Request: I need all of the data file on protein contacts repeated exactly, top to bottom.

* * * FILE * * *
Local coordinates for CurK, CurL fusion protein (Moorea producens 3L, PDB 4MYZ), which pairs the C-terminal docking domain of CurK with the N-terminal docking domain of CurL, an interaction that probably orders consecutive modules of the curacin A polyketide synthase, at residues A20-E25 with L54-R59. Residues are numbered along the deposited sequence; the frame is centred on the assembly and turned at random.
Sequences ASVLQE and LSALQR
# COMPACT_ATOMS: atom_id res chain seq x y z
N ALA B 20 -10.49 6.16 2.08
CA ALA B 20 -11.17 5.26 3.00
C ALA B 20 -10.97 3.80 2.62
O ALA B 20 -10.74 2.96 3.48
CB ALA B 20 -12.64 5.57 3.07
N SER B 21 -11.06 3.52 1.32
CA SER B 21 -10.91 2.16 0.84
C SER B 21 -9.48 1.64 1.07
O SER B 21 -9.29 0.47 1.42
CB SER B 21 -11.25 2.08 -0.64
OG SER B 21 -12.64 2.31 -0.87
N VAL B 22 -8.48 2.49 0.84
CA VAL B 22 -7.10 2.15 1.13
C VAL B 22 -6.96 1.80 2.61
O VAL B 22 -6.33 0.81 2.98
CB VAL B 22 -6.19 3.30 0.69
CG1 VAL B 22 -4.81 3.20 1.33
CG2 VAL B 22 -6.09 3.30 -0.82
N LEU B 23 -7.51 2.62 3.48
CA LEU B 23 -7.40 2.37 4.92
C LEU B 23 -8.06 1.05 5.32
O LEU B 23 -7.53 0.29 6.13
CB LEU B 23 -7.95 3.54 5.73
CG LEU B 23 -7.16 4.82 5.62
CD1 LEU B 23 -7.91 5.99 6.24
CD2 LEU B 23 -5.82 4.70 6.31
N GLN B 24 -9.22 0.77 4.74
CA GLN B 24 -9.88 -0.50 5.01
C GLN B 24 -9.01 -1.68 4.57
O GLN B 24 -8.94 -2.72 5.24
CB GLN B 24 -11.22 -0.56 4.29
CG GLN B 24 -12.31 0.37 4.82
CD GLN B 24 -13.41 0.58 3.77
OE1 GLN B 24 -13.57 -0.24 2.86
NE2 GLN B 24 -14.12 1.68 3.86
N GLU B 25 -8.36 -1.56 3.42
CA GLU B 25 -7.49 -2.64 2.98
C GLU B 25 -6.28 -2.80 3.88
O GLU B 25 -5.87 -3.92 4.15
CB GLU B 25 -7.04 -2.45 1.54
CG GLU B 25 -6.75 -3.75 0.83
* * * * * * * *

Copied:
Local coordinates for CurK, CurL fusion protein (Moorea producens 3L, PDB 4MYZ), which pairs the C-terminal docking domain of CurK with the N-terminal docking domain of CurL, an interaction that probably orders consecutive modules of the curacin A polyketide synthase, at residues A20-E25 with L54-R59. Residues are numbered along the deposited sequence; the frame is centred on the assembly and turned at random.
Sequences ASVLQE and LSALQR
# COMPACT_ATOMS: atom_id res chain seq x y z
N ALA B 20 -10.49 6.16 2.08
CA ALA B 20 -11.17 5.26 3.00
C ALA B 20 -10.97 3.80 2.62
O ALA B 20 -10.74 2.96 3.48
CB ALA B 20 -12.64 5.57 3.07
N SER B 21 -11.06 3.52 1.32
CA SER B 21 -10.91 2.16 0.84
C SER B 21 -9.48 1.64 1.07
O SER B 21 -9.29 0.47 1.42
CB SER B 21 -11.25 2.08 -0.64
OG SER B 21 -12.64 2.31 -0.87
N VAL B 22 -8.48 2.49 0.84
CA VAL B 22 -7.10 2.15 1.13
C VAL B 22 -6.96 1.80 2.61
O VAL B 22 -6.33 0.81 2.98
CB VAL B 22 -6.19 3.30 0.69
CG1 VAL B 22 -4.81 3.20 1.33
CG2 VAL B 22 -6.09 3.30 -0.82
N LEU B 23 -7.51 2.62 3.48
CA LEU B 23 -7.40 2.37 4.92
C LEU B 23 -8.06 1.05 5.32
O LEU B 23 -7.53 0.29 6.13
CB LEU B 23 -7.95 3.54 5.73
CG LEU B 23 -7.16 4.82 5.62
CD1 LEU B 23 -7.91 5.99 6.24
CD2 LEU B 23 -5.82 4.70 6.31
N GLN B 24 -9.22 0.77 4.74
CA GLN B 24 -9.88 -0.50 5.01
C GLN B 24 -9.01 -1.68 4.57
O GLN B 24 -8.94 -2.72 5.24
CB GLN B 24 -11.22 -0.56 4.29
CG GLN B 24 -12.31 0.37 4.82
CD GLN B 24 -13.41 0.58 3.77
OE1 GLN B 24 -13.57 -0.24 2.86
NE2 GLN B 24 -14.12 1.68 3.86
N GLU B 25 -8.36 -1.56 3.42
CA GLU B 25 -7.49 -2.64 2.98
C GLU B 25 -6.28 -2.80 3.88
O GLU B 25 -5.87 -3.92 4.15
CB GLU B 25 -7.04 -2.45 1.54
CG GLU B 25 -6.75 -3.75 0.83